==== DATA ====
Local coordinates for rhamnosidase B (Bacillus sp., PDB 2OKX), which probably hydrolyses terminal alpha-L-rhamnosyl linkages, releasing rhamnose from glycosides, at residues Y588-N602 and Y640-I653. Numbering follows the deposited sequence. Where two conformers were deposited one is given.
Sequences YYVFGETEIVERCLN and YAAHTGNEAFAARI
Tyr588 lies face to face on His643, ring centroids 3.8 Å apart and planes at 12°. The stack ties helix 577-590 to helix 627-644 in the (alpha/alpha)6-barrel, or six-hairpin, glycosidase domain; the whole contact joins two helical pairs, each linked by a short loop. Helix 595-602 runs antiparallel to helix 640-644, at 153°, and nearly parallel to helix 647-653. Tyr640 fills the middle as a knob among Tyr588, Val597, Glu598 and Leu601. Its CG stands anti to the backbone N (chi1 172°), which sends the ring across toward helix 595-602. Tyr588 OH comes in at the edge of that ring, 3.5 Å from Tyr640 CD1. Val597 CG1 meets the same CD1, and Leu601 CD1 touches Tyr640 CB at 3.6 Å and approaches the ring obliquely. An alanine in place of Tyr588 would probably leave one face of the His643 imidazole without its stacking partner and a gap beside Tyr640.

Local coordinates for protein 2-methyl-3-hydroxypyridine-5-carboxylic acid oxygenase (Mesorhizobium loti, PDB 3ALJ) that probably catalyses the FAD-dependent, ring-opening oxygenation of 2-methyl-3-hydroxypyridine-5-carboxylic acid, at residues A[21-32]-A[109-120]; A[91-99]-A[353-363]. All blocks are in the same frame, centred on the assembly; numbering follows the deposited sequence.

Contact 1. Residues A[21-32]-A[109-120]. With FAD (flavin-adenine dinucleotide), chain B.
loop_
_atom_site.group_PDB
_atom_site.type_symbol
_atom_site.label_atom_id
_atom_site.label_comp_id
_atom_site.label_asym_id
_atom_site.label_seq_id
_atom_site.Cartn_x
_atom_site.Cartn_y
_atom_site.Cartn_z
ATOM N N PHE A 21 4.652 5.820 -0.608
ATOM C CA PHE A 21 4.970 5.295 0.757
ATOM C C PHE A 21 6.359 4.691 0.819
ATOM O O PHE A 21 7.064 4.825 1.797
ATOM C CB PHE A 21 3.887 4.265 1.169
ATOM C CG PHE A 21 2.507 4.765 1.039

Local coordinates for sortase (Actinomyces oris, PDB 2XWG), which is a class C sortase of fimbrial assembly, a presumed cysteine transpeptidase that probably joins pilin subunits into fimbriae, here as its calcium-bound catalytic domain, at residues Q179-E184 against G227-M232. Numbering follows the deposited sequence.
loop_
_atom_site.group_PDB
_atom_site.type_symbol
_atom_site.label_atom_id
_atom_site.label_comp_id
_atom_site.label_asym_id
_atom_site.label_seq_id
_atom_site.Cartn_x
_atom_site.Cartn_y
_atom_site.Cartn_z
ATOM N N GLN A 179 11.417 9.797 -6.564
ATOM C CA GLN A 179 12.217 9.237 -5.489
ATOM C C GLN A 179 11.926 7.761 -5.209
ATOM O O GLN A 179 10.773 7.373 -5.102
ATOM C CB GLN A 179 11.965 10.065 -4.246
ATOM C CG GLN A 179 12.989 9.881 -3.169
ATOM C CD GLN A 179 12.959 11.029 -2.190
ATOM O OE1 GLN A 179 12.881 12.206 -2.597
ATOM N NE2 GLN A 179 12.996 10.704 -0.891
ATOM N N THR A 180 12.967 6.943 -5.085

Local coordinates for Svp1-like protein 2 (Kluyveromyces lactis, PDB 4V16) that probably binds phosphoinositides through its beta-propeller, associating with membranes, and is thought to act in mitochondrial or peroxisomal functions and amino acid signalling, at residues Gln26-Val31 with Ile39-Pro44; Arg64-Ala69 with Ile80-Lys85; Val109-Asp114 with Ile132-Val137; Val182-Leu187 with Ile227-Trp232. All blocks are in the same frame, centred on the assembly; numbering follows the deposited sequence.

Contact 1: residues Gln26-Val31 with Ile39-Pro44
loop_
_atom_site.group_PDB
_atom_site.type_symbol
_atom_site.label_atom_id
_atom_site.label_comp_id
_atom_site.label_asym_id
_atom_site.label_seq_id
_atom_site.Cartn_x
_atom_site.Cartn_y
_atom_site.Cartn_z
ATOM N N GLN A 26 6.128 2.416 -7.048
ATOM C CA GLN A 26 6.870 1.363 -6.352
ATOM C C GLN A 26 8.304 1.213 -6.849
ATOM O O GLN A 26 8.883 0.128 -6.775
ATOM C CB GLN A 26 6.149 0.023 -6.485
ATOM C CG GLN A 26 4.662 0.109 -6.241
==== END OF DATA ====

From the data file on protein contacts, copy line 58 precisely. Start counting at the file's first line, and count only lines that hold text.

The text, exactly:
ATOM O O GLN A 26 8.883 0.128 -6.775